So many new players; British Open up for grabs
No Tigerlike figure dominating golf
An era of dominance in the majors ended the last time the British Open was at Royal Birkdale, even if nobody knew it.
Tiger Woods piled up so many majors so quickly that when he had knee surgery following his 2008 U.S. Open victory at Torrey Pines and had to sit out the last two majors, a few wags suggested that the next name engraved on the claret jug should include an asterisk.
Woods won 13 out of 36 majors in the nine years leading up to that 2008 British Open, and only three other players — Phil Mickelson, Vijay Singh and Retief Goosen — won more than one. Sixteen players captured one major during that stretch.
In the 36 majors leading up to this next Open at Royal Birkdale, six players have won multiple majors. Rory McIlroy has won four of them. No one else has won more than twice, while 22 players have each won once.
There is no longer talk about an asterisk. Now it’s more like a question mark. Who’s next? “I think the competition on a weekly basis is so tight out there and so tough,” defending champion Henrik Stenson said. “Whether it’s a trend or if this is going to continue or not, or if there is going to be a few guys stepping up and becoming second and third-time winners, I guess that’s yet to be seen. But in general, it’s very hard to predict who is going to do well any other week. It’s been like that in the last year-and-a-half in the majors, for sure.”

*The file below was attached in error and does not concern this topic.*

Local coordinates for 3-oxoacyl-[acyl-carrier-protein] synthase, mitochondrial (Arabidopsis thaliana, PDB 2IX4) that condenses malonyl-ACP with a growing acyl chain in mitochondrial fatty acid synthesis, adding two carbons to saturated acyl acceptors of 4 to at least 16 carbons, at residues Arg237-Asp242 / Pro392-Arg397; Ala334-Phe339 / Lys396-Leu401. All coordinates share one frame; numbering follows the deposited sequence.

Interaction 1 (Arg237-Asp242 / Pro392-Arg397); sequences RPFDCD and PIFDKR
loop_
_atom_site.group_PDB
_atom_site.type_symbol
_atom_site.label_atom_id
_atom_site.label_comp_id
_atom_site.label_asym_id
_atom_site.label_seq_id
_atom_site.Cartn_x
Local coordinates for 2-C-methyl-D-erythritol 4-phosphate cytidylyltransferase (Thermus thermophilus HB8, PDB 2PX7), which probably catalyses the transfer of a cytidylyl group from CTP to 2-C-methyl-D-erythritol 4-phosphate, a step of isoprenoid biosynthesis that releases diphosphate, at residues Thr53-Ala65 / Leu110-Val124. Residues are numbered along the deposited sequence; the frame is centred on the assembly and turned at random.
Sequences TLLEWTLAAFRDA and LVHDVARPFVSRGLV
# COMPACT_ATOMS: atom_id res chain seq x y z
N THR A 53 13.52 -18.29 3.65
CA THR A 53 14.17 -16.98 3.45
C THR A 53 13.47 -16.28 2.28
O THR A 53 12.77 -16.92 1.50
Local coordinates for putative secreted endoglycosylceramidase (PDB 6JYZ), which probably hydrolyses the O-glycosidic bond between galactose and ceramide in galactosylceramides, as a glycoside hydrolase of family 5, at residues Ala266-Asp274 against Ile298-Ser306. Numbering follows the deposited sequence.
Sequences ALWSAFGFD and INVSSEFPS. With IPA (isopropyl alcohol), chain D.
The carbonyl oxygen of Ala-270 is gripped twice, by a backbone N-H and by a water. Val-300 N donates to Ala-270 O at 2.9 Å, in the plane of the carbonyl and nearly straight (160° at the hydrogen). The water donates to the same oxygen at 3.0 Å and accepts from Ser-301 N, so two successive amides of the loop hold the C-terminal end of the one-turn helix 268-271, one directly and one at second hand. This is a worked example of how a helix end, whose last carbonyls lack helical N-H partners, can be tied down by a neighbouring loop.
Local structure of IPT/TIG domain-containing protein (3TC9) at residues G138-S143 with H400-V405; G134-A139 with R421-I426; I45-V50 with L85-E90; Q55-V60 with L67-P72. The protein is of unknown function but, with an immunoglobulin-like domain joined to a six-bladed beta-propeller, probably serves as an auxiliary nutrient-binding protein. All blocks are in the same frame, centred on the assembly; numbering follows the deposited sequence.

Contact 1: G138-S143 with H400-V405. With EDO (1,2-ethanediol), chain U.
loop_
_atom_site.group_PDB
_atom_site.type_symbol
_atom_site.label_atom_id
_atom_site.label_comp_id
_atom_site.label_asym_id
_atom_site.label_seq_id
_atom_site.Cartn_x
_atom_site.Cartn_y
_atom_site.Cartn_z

Brooks Koepka won the U.S. Open at Erin Hills and became the seventh consecutive first-time major champion, a streak that began with Jason Day in the 2015 PGA Championship at Whistling Straits.
It is the second-longest streak since 1934 when the Masters began. The longest streak was nine consecutive first-timers from Graeme McDowell (2010 U.S. Open) to Webb Simpson (2012 U.S. Open), which coincided with Woods’ recovery from the mess in his personal life. The reason there wasn’t a long stretch of first-time major champions was a dominant figure — Woods, Nick Faldo and Nick Price, Tom Watson, Jack Nicklaus, Gary Player and Arnold Palmer.
Whether it’s a trend or merely a cycle, odds would seem to favour the streak ending at Royal Birkdale when the 146th edition of the British Open starts July 20.
No other links course in the current Open rotation has a better track record of rewarding major champions.
Padraig Harrington won at Birkdale in 2008 for his second straight British Open title (no asterisk necessary). A decade earlier, Mark O’Meara won his second major of the year when he beat Brian Watts in a playoff.
Only two of the eight British Open champions at Royal Birkdale had not previously won a major — Ian Baker-Finch in 1991 and Peter Thomson, who won the first of his five Open titles in 1954 — giving the links along the Lancashire Coast of England the lowest rate of first-time major champions on the Open rotation.
“It’s very difficult to win a first major,” Jordan Spieth said. “You’re dealing with somebody that has been there before.” Maybe so. But in six of the last seven Grand Slam events, a major champion was the runner-up. The exception was the U.S. Open last month, in which none of the top 20 on the leaderboard in Wisconsin had ever won a major.
There are more candidates than ever to become a multiple major winner.